although it seems very simple and obvious, I have no idea how to give an analytical proof for this problem. I will be very happy if there are some smart ideas...


$f_1(a), f_2(a),..., f_n(a)$ and $g_1(a), g_2(a),..., g_n(a)$ are strictly increasing positive functions of $a$.

It is also known that

$\frac{f_1(a)}{g_1(a)}$, $\frac{f_2(a)}{g_2(a)}$,...,$\frac{f_n(a)}{g_n(a)}$ are strictly increasing functions of a.

I want to know if

\begin{equation} \frac{f_1(a)+f_2(a)+...+f_n(a)}{g_1(a)+g_2(a)+...+g_n(a)} \end{equation}

is also an increasing function of $a$.

  • $\begingroup$ It seems not obvious for me. $\endgroup$
    – 89085731
    Apr 25, 2012 at 11:39
  • $\begingroup$ May be you are right. I thought that $f_i$ are greater and $g_i$ are smaller. As a result,the whole nominator of the last expression would be also greater than the expression in the denominator.. I dont know.. $\endgroup$ Apr 25, 2012 at 11:56
  • $\begingroup$ Also on MO. If you post on different fora, please mention that you did so in order to avoid duplication of efforts. $\endgroup$
    – t.b.
    Apr 25, 2012 at 12:07
  • $\begingroup$ I asked them to close it there. Thanks alot. They suggested me to come to this web-site. $\endgroup$ Apr 25, 2012 at 12:09

3 Answers 3



As example shows decrease.

  • $\begingroup$ Thank you very much. It is false. It is neither incereasing nor decreasing and no such generalizations can be made. $\endgroup$ Apr 25, 2012 at 12:10

No. A counterexample is

  • $f_1(a) = 2a+a^2$
  • $f_2(a) = a^3$
  • $g_1(a) = a$
  • $g_2(a) = a^2$

Where $$ \frac{2a+a^2+a^3}{a+a^2} = \frac{2+a+a^2}{1+a}$$ decreases from $a=0.1$ to $a=0.2$.

Intuitively, the problem is that $\frac{f_1+f_2}{g_1+g_2}=\frac{f_1}{g_1}\frac{g_1}{g_1+g_2} + \frac{f_2}{g_2}\frac{g_2}{g_1+g_2}$ is a weighted average of $\frac{f_1}{g_2}$ and $\frac {f_2}{g_2}$, where we don't have any applicable hypotheses about how the weights evolve. If $g_2$ grows faster than $g_1$, then the weight shifts from $\frac{f_1}{g_1}$ for $\frac{f_2}{g_2}$, which can make the average drop of the latter is smaller and changes slowly compared to the relative change between $g_1$ and $g_2$.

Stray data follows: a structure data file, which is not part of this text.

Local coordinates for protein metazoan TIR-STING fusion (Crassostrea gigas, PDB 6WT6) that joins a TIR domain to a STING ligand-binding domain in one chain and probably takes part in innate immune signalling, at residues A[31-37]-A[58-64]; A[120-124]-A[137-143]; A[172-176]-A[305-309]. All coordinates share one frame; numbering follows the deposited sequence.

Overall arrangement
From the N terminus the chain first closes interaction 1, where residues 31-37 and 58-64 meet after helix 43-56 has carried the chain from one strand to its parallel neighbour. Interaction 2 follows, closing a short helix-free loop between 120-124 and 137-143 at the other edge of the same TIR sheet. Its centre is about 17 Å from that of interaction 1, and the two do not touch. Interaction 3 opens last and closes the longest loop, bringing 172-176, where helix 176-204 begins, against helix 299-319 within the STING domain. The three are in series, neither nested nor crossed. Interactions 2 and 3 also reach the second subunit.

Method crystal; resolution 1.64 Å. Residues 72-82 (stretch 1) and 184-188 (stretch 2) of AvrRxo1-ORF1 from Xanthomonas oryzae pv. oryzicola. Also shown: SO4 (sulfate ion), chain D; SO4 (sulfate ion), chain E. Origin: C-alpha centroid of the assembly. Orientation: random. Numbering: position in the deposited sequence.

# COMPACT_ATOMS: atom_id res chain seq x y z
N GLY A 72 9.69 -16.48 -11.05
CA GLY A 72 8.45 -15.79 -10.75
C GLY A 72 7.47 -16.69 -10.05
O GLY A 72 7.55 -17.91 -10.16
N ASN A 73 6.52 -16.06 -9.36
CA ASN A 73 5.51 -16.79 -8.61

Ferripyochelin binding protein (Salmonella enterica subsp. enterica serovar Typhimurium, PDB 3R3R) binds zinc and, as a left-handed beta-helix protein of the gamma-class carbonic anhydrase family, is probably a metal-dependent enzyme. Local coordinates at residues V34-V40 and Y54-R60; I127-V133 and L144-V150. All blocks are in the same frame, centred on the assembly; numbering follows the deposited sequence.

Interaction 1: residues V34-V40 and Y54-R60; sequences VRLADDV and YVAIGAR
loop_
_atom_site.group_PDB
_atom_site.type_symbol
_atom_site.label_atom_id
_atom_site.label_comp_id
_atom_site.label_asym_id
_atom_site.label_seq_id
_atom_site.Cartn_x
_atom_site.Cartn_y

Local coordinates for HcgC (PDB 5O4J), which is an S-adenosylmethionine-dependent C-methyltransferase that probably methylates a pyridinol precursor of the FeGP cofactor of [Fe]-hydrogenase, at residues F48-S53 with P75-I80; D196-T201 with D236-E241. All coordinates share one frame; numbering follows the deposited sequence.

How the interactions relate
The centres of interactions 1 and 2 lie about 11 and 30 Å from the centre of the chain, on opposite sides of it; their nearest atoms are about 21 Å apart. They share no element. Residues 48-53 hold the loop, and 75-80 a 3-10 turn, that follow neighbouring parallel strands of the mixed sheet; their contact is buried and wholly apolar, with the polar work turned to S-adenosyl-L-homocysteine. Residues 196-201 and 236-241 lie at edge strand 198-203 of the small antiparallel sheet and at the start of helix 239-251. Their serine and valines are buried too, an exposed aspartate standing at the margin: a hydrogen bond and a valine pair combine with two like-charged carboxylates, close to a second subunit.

For $a,b,c,d > 0$ we have something I call naive fraction addition rule:

$$\frac{a}{b} \leq \frac{c}{d} \Rightarrow \frac{a}{b} \leq \frac{a+c}{b+d} \leq \frac{c}{d}$$


Ok, I made a mistake in my calculations, checking it for the second time I created a counter-example, so your conjecture is false:

Let $f_1(x) = 1+x$, $f_2(x) = x^3$, $g_1(x) = 2+x$, $g_2(x) = 100x^2$, then $$h(x) = \frac{f_1(x)+f_2(x)}{g_1(x)+g_2(x)} = \frac{1+x+x^3}{2+x+100x^2}$$ is not increasing, in fact $h(0) = \frac{1}{2}$ and $h(1) = \frac{3}{103} < \frac{1}{2}$. I know that those functions are not strictly positive and increasing on whole $\mathbb{R}$, but I guess it is easy enough to see how to fix those minor issues (and writing it explicitly here would make the example unreadable).

  • $\begingroup$ this might be very useful. I think there should be also a more general version of this such that i will have $a_1$, $a_2$,...,$a_n$ instead of $a,b,c,d$. $\endgroup$ Apr 25, 2012 at 11:51
  • $\begingroup$ A more interesting question is, given the same conditions in the OP: Is (f_1 + ... +f_n)/(g_1 + ... +g_n) EVENTUALLY increasing? I have tried a few ideas with tanh(x) and 1/x^n's, but can't find anything. $\endgroup$ Apr 25, 2012 at 12:56
  • $\begingroup$ Yes Adam, It seems much more interesting. I tried some polynomials and all were eventually increasing. Did you find any counterexample where it doesnt increase eventually? $\endgroup$ Apr 25, 2012 at 17:00
  • $\begingroup$ @SeyhmusGüngören actually, it is enough to take example by scineram and rescale the domain. $\endgroup$
    – dtldarek
    Apr 25, 2012 at 17:37

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